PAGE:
A Lifetime Supply of Hardware

by Nola

When the call came, I thought it was just an odd question needing an answer. So I hit “Ignore” to answer once I was back from lunch. Then my phone beeped and I had a text message alerting me I’d been paged.

“Someone’s died,” I said. And I knew I was right. So I called the hardware store expecting to get Ernie. Lesa answered, and my heart sank. “You haven’t heard, then?” she asked. “Oh, no,” I sighed, “when?” “Last month,” she answered. “So I missed the funeral.” And I swallowed back tears.

It was Ernie who had died. He had seemed immortal, and this news hit me like a kick in the gut. Ernie was my first boss, my brother’s first boss, and my other brother’s first boss too, and the first boss of half my old neighborhood. Ernie told hunting stories and country stories and had a saying for everything.

“Variety is the spice of life,” he’d exclaim when I complained of boyfriend trouble.

“Don’t hoot with the owls at night if you can’t soar with the eagles in the morning,” he’d bleat when I arrived a minute before opening with bags under my eyes.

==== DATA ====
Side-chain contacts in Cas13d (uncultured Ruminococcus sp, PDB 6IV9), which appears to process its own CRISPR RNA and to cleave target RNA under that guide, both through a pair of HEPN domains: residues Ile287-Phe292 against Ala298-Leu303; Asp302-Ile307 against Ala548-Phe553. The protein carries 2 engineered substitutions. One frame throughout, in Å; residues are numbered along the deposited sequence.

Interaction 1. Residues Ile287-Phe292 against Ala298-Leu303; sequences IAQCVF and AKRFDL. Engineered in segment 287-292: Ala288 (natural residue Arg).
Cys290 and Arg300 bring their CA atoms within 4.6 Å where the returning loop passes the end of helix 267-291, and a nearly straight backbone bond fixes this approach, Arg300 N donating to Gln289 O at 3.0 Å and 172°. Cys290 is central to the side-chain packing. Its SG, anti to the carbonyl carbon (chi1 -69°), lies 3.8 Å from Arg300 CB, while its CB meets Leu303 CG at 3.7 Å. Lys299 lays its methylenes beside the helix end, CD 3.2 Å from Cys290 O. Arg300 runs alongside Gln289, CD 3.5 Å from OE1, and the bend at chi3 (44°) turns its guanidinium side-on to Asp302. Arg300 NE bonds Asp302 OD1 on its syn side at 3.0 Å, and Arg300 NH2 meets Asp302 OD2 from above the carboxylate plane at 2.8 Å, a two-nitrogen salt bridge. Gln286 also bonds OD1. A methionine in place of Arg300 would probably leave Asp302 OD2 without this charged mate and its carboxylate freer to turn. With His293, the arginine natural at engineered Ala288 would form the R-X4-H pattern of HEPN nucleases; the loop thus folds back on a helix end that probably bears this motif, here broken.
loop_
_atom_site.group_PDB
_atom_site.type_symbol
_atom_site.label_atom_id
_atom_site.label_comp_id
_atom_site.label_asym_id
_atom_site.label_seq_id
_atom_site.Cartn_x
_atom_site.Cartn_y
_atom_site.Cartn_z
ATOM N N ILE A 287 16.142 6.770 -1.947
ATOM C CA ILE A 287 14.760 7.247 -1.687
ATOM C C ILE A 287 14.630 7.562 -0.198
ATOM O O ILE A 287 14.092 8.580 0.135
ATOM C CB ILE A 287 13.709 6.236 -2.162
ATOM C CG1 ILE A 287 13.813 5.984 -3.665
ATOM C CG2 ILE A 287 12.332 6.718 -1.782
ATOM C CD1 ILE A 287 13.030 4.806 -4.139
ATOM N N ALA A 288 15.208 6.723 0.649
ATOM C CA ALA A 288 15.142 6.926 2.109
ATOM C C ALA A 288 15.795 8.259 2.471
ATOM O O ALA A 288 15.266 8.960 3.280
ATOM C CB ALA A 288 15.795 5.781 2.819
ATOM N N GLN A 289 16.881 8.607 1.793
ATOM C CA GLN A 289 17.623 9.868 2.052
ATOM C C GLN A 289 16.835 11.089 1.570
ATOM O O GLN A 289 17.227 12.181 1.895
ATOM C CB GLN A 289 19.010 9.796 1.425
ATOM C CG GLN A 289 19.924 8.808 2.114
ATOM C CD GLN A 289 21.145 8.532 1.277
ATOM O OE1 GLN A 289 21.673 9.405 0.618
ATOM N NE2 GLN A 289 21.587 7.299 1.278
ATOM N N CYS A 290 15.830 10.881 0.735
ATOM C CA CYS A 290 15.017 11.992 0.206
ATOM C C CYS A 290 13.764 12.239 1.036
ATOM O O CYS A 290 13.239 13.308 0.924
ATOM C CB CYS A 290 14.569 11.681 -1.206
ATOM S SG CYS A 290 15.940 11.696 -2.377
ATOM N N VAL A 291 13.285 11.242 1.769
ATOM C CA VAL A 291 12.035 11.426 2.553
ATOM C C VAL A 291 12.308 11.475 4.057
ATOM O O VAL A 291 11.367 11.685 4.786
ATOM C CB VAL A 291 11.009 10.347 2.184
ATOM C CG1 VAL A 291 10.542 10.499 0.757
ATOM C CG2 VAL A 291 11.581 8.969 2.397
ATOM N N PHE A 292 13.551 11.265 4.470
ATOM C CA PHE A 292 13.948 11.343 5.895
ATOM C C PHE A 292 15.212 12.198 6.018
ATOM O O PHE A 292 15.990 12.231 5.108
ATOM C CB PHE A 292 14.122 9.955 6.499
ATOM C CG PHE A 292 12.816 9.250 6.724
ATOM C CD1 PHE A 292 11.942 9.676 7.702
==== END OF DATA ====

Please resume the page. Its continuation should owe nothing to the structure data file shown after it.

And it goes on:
But when my boyfriend proved to me to be the loser Ernie knew him to be the minute he laid eyes on him, his kindness was palpable. And when I still stuck with the loser because I believed “love conquers all,” Ernie hugged me and allowed me my mistake. And when I needed $5 for gas because the loser lied and “borrowed” my car all night and left me literally on fumes, Ernie didn’t ask a single question. He could read it on the lines of my brow as he handed me a $10.

Eventually, and while still working at the hardware store, I did dump the loser. It was one of the hardest lessons I ever learned: Love is not all you need. But there were upsides to dating the  loser. It has keep me drug free for my life.  And it made me more independent. And all this made Ernie proud of me. Which was another upside.

After four years, I left the hardware store. It’d take me 15 years to stay at a job that long (and more) again.

I’ve never forgotten Ernie. His kindness. His generous spirit. His quiet fatherly love. His pride in his employees leaving him to accomplish bigger and better things.

The years I worked at Ernie’s store equipped me with the hardware I needed to face the world on my terms, without needing to imagine it ending solely as being the supporting role in any man’s life. I’ve used the tools I picked up there well. And I am a better person for having had Ernie in my life. And I will miss him for the rest of my days.

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